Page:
The three men who became mated because they developed feelings for each other in ‘Dark Journey’ are back in this sequel, and this time they are not facing an external threat, but a test of their inner demons and commitment to each other. Cax is already a Mercenary, but Hark is an ex-lord with an addiction issue and his ex-servant, Alisander, lacks self-confidence as a warrior. Both Hark and Alisander will have to pass the Mercenary Guild’s test if they want to join Cax, and if they don’t make it Cax will have to leave the Guild…. As you can see, the stakes are high. Cax has not exactly made things easy for himself (or anyone else) by picking two mates. The Guild generally frown upon a Mercenary having even one mate (since they are a potential “distraction” to the job), but two? They have to have a secret meeting to come up with a way to see if Hark and Alisander are worthy and whether Cax can deal with being pulled two ways. The test setup is quite ingenious, and the suspense as to whether the three guys will make it is high. Each individual challenge is aimed at the test subject’s weakness, or what might become a weakness in real life as they accept missions from the Guild. It was also good to see these three men interact now that they are mated, and to watch them find out what their new life might be like. If you like sword-carrying heroes whose abilities are tested in an unusual way, if you are interested in strong men who are learning to interact in various ways, and if you’re looking for a slightly suspenseful read set in the alternate realm of a fictional province, then you might like this short story.
Cax, Alisander and Hark are mated, but the true test of their devotion for each other awaits.
The three warriors must face the challenge of joining the Mercenary Guild. Since their union is unusual, they must undergo a test, one that will show if they are worthy of being Mercenaries. A potion sends them into an alternate world where they each must confront an inner demon.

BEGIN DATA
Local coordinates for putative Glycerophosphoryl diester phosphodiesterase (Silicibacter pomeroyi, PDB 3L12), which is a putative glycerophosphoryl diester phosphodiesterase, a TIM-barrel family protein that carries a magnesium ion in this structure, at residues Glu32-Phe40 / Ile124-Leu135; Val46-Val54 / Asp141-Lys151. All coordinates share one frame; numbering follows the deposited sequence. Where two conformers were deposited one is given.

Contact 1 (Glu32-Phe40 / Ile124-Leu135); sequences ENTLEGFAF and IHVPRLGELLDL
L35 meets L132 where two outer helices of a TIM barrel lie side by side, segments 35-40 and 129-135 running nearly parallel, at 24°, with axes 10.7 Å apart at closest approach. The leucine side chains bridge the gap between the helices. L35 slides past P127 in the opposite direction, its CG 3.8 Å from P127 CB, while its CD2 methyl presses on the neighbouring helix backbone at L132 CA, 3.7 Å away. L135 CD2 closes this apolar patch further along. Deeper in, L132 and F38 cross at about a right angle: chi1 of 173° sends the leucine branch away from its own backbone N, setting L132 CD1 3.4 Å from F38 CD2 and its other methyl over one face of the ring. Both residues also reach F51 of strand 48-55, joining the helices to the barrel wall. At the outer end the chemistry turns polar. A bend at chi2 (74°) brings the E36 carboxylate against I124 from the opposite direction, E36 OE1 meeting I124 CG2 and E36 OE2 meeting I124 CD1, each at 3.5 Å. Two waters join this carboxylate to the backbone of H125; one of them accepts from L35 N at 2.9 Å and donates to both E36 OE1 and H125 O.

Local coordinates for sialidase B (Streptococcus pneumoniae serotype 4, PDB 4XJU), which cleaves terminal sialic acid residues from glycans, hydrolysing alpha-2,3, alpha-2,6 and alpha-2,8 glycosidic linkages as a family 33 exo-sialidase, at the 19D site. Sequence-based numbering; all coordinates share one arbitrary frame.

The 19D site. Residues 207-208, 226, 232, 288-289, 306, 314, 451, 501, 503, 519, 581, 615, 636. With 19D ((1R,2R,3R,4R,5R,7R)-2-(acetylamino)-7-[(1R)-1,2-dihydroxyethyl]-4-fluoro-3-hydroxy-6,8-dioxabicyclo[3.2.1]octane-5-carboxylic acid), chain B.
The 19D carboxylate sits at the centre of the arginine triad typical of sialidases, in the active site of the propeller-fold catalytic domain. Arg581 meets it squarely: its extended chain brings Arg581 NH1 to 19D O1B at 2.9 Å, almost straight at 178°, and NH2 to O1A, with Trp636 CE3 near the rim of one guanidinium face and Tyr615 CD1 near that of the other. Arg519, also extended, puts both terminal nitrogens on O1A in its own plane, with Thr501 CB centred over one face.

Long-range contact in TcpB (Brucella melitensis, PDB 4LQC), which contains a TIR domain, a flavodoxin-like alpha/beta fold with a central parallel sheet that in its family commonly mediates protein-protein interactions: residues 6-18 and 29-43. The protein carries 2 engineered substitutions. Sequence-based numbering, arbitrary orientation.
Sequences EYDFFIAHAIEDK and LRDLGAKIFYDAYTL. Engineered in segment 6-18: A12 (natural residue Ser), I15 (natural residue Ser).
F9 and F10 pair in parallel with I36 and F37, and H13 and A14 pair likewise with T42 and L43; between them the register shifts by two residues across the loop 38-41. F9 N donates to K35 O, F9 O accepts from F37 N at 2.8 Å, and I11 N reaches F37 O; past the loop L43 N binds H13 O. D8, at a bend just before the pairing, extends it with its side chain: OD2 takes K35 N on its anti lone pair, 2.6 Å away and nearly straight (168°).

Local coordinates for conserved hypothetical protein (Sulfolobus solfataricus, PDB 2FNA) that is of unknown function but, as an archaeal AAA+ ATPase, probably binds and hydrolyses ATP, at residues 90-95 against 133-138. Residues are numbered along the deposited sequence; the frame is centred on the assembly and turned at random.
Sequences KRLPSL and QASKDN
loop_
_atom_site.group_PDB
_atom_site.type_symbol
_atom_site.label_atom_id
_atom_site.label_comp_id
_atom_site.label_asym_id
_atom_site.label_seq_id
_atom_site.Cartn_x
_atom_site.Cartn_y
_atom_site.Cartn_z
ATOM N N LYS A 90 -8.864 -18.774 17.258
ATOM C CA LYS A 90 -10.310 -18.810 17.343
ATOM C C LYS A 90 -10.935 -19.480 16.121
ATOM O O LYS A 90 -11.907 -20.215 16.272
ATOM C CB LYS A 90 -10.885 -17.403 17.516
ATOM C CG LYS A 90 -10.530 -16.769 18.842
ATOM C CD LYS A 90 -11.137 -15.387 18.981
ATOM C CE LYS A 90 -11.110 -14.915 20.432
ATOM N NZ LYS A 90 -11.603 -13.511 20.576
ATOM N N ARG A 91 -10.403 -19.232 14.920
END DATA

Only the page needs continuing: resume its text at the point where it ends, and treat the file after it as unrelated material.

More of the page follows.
Ali must find his warrior self, Hark is sent to confront the dragon he never got to slay, and Cax can’t stand the thought of losing either mate, until he is sent into a battle with both Hark and Ali needing help. He must choose one, but how can he?
It is a journey each must face…alone.
Be Warned: menage sex (mmm), m/m sex
“Learning the bow will take years,” Cax reminded him. “Right now, you have to learn to trust the weapon. With trust comes speed.”
Ali curled up his lips as he let the arrow fly. It sailed straight … and completely missed the apple it had been intended for, hitting the tree next to it dead center, instead of the log the apple rested upon.
He stood with one hand on his hip, head cocked in a thoughtful manner, lips pursed as he chewed his bottom lip, staring at the trajectory of the arrow that managed to always stray to the left.
“The positive thing I want to point out is that your arm has gained confidence because the arrows are flying true.” Cax pushed himself from the tree and walked over to where the arrow landed. “As long as we’re fighting apples I think we’ll be okay.”
“Perhaps if I stood to the left, into where the arrow is going, my aim will correct itself,” Ali suggested thoughtfully.
“Go ahead and try it,” Cax replied as he yanked the arrow from the tree and stood back, taking careful safety measures to stand far back from the usual trajectory.
Ali pulled another arrow from the quiver and took careful aim once more, this time turning his body left and into the direction of the off-center aim.
“He’s standing sideways.” Hark’s deep voice boomed in the stillness of the small meadow.
Ali flinched, and the arrow disappeared somewhere in the tall grass beyond his target practice.
“See? Stand angled but not turned around,” Hark replied as if he had solved all the problems.
“Why don’t you go take a long walk way over there?” Ali pointed to an area far away in the opposite direction. Frustration boiled in his tone.
Hark frowned at him. “I’m just trying to help you.”
“Shoo,” Ali said as he waved him away.
Hark opened his mouth to say something, but Ali held up a finger to his lips in a “shh” gesture, so he only gave a grunt before turning to march away, off to the right as he made his way back to camp.
Cax smothered his chuckle. Ali sighed and turned back to the target, turning his body once again into the direction of his aim to try to correct it. Cax watched closely as he kept both eyes open to line up his target and released the string. Unfortunately, the turning into his deficit overcompensated drastically, and the arrow made a wide arc to the right, heading into the direction that Hark had just taken. Cax winced as a surprised yell of pain came from the path.
“Well,” Cax said. “That didn’t work.”